A Man Against a Background of Flames
Appleby, a history lecturer, stumbles across records of a massacre in a Wiltshire village. His researches suggest that in 1594 the Bishop of Salisbury had arranged the killing of a local gentleman and everybody who was in his house at the time. Some sort of quasi-religious meeting had been held there, and around half of the villagers had lost their lives in the massacre.
Appleby discovers that the gentleman, Sir Nicholas Harker, had developed his own form of worship – a sort of humanist agnosticism – which was seen as hugely threatening to the Church at a time when the Protestant faith was being legally enforced. The book provides a convincing picture of the machinations of Church and State faced with such a challenge. However, the history is simply background to a very modern story. Harkerism becomes a 21st-century faith, which generates just as much opposition as its Elizabethan predecessor. Appleby becomes the target of professional assassins.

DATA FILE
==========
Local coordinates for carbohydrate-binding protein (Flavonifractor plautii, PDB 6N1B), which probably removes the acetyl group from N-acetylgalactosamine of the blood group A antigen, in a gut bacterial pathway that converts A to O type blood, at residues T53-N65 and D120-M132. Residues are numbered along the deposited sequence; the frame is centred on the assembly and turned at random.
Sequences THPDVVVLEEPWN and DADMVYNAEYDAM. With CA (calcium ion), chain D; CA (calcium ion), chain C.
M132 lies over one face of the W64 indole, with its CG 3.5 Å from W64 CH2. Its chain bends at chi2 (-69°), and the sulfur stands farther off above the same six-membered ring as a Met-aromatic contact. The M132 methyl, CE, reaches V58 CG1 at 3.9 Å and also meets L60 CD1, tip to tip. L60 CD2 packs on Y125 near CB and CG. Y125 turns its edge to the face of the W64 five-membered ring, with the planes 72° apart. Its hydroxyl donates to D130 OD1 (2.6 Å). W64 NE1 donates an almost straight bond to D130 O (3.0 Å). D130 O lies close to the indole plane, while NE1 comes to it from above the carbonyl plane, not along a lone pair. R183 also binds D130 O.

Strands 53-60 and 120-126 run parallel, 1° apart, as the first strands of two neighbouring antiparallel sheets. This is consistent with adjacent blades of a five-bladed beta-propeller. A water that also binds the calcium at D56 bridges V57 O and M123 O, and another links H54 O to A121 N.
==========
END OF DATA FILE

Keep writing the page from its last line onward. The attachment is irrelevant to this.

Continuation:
The writing is good and the characterisation excellent. There are interesting ideas about the role of religion, but these are subordinated to a series of shootings, bombings and increasingly improbable conspiracies underpinned, in a particularly unfortunate cliché, by Big Oil.